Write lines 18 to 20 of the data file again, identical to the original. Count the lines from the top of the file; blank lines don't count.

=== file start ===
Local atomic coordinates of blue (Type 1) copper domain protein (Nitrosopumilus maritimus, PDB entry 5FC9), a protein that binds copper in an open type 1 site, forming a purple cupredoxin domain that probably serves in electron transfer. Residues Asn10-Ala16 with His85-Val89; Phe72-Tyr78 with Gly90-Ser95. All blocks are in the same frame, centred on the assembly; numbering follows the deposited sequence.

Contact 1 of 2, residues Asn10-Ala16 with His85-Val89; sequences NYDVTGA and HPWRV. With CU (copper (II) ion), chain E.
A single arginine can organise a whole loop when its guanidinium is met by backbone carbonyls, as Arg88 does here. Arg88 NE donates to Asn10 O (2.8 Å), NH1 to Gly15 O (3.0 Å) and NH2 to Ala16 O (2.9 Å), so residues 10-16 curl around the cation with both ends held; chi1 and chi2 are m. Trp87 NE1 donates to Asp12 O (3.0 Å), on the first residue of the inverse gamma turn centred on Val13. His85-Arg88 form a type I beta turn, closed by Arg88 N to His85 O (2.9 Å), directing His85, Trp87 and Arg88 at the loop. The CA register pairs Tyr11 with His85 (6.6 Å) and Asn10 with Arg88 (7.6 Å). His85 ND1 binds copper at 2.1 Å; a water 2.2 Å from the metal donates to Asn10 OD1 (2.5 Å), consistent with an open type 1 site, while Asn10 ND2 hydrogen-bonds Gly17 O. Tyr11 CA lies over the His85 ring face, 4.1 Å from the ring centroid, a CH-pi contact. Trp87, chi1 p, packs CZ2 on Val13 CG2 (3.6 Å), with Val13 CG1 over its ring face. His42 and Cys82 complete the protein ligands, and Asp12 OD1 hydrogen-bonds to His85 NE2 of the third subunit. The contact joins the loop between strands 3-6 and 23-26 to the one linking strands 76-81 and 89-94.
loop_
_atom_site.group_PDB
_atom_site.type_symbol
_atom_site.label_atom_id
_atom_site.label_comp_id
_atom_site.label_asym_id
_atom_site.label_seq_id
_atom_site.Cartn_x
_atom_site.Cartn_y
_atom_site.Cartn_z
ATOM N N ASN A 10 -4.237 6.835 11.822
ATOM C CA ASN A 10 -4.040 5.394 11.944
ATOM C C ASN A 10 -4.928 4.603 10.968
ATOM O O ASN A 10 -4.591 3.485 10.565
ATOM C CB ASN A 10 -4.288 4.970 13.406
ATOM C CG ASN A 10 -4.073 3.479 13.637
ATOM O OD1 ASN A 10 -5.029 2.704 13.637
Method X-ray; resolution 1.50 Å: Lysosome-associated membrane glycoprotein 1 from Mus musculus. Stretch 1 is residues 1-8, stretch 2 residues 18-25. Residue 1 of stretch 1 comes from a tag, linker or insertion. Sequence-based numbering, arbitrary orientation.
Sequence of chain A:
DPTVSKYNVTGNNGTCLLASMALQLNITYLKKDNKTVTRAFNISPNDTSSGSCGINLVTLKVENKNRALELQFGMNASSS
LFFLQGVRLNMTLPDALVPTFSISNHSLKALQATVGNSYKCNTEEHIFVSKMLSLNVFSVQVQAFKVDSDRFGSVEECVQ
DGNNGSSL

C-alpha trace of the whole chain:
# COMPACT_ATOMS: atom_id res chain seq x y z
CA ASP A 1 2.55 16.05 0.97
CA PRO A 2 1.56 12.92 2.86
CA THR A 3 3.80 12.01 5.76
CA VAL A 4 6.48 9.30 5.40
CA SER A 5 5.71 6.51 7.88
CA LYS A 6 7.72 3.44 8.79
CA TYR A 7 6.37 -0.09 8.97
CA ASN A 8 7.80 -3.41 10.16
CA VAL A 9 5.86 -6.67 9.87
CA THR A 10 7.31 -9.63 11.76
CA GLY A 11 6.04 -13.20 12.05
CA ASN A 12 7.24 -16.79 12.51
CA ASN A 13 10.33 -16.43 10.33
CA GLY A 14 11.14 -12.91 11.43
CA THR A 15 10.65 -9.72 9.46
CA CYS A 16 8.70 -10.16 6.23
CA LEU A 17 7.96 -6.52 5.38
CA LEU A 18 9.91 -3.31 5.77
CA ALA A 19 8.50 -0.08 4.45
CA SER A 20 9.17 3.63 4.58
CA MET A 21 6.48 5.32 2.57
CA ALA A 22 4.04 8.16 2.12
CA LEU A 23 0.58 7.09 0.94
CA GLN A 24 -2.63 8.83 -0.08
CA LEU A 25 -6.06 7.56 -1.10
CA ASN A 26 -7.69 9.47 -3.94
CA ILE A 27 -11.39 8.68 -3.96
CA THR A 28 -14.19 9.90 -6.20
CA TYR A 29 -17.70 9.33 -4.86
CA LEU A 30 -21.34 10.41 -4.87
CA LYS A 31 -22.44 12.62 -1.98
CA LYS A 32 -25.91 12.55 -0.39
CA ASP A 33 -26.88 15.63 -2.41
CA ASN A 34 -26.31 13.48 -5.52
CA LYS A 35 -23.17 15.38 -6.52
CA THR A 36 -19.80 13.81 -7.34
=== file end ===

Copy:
ATOM C CB ASN A 10 -4.288 4.970 13.406
ATOM C CG ASN A 10 -4.073 3.479 13.637
ATOM O OD1 ASN A 10 -5.029 2.704 13.637